Oscillopsia: a common symptom of bilateral vestibular loss

Update item information
Identifier Oscillopsia_scene
Title Oscillopsia: a common symptom of bilateral vestibular loss
Subject VOR Abnormal, HIT Abnormal
Creator Daniel R. Gold, DO, Departments of Neurology, Ophthalmology, Neurosurgery, Otolaryngology - Head & Neck Surgery, Emergency Medicine, and Medicine, The Johns Hopkins School of Medicine
Description This video is an example of what a patient with bilateral vestibular loss experiences while walking. Without a VOR, there is no mechanism to ensure retinal stability of the world with each head movement, and oscillopsia (illusion of movement of the stationary environment) is the result. Jumpy vision during ambulation or when driving on a bumpy road for example is highly suggestive of bilateral vestibular loss, and head impulse testing and evaluation of the VOR are warranted. Oscillopsia in these patients is not spontaneous (as it would be with nystagmus). To see the eye movements of a patient with abnormal VOR in addition to the oscillopsia, view item: https://collections.lib.utah.edu/details?id=1213435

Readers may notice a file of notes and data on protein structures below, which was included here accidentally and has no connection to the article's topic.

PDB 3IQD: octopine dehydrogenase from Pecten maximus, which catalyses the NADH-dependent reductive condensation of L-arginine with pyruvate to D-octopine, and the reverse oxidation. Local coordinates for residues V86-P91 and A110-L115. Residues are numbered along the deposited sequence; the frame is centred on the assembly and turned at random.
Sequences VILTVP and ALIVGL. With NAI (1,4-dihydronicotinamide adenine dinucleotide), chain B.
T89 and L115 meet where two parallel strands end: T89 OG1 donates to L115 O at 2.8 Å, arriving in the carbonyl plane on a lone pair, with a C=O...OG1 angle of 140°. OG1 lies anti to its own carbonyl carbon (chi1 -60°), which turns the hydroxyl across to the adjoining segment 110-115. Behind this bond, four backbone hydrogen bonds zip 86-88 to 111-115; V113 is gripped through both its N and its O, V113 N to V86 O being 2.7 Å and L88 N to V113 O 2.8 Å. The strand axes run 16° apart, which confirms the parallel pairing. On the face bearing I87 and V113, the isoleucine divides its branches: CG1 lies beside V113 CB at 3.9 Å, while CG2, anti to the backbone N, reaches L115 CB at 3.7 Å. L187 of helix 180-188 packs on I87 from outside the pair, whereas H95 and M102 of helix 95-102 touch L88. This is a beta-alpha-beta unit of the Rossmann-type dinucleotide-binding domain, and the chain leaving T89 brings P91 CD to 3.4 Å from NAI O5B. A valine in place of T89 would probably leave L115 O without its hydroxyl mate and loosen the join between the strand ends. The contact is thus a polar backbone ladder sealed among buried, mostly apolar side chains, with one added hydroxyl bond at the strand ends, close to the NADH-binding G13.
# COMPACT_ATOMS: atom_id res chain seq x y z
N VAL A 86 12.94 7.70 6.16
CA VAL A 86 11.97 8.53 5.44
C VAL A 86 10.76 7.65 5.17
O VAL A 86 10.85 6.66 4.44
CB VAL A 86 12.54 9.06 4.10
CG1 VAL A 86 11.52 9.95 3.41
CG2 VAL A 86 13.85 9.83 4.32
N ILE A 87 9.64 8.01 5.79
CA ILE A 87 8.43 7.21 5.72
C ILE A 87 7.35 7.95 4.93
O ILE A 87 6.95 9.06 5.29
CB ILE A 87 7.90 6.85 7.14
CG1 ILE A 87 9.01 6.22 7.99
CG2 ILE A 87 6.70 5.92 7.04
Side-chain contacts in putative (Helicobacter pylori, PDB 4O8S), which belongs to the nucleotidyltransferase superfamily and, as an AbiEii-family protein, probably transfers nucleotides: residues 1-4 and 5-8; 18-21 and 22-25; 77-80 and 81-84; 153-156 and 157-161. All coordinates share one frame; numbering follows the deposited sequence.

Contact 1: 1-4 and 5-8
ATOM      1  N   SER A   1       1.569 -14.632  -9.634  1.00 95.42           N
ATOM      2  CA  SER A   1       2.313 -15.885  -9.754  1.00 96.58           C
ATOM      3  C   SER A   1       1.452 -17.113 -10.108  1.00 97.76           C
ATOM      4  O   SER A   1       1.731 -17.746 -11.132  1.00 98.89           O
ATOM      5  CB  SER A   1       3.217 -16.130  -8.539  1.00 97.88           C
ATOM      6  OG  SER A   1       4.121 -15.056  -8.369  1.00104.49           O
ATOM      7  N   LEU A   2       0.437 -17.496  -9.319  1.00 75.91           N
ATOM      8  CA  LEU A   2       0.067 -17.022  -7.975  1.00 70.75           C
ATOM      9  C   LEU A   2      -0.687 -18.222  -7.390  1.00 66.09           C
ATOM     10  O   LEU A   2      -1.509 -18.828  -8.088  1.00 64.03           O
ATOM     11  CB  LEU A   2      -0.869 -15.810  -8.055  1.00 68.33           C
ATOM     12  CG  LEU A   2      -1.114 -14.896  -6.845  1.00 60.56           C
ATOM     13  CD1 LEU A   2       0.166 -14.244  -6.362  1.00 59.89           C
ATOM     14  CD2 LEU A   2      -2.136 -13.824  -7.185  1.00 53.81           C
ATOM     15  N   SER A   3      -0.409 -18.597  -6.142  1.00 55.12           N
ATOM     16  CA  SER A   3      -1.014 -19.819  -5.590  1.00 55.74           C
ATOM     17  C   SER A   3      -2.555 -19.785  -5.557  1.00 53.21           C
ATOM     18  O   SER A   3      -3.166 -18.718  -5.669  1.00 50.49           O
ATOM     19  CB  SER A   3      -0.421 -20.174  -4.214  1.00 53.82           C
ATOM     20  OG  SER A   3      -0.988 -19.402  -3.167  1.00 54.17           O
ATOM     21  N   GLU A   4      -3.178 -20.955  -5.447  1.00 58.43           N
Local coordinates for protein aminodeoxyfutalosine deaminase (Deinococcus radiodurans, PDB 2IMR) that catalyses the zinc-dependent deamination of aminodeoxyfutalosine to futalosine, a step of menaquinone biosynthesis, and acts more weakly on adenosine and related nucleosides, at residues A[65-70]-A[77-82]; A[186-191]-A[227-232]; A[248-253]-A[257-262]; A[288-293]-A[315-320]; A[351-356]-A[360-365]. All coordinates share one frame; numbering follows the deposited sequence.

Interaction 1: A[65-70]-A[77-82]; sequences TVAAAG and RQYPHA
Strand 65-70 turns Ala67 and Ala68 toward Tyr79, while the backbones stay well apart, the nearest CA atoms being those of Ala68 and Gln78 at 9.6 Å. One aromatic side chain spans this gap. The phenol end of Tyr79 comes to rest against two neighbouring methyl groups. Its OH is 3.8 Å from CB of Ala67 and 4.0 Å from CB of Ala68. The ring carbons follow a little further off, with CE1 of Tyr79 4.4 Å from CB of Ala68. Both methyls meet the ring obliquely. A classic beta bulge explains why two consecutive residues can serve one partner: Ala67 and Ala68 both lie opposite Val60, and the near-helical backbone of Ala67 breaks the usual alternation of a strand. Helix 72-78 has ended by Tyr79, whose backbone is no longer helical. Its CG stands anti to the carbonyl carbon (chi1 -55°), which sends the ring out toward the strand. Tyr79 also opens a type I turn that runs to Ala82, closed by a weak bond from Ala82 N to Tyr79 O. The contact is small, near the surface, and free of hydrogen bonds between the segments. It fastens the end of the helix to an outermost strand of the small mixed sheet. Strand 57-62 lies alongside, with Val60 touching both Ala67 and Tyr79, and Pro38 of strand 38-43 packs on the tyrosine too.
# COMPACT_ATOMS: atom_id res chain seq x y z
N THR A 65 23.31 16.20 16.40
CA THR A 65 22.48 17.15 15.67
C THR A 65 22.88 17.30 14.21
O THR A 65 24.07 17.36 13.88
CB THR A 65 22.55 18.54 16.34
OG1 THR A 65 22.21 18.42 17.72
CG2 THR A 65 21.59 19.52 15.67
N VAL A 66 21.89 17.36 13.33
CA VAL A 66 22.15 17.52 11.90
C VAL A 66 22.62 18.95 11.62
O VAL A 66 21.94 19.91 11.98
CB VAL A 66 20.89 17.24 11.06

Imaging 1, the symptom of oscillopsia with head movements (particularly while walking) is almost universally endorsed by patients with bilateral vestibular loss
Contributor Daniel R. Gold, D.O.
Publisher Spencer S. Eccles Health Sciences Library, University of Utah
Date 2017
Type Image/MovingImage
Format video/mp4
Rights Management Copyright 2017. For further information regarding the rights to this collection, please visit: https://NOVEL.utah.edu/about/copyright
Collection Neuro-ophthalmology Virtual Education Library: NOVEL http://NOVEL.utah.edu
Language eng
ARK ark:/87278/s6r53dks
Setname ehsl_novel_gold
Date Created 2017-04-04
Date Modified 2018-01-22
ID 1213442
Reference URL https://collections.lib.utah.edu/ark:/87278/s6r53dks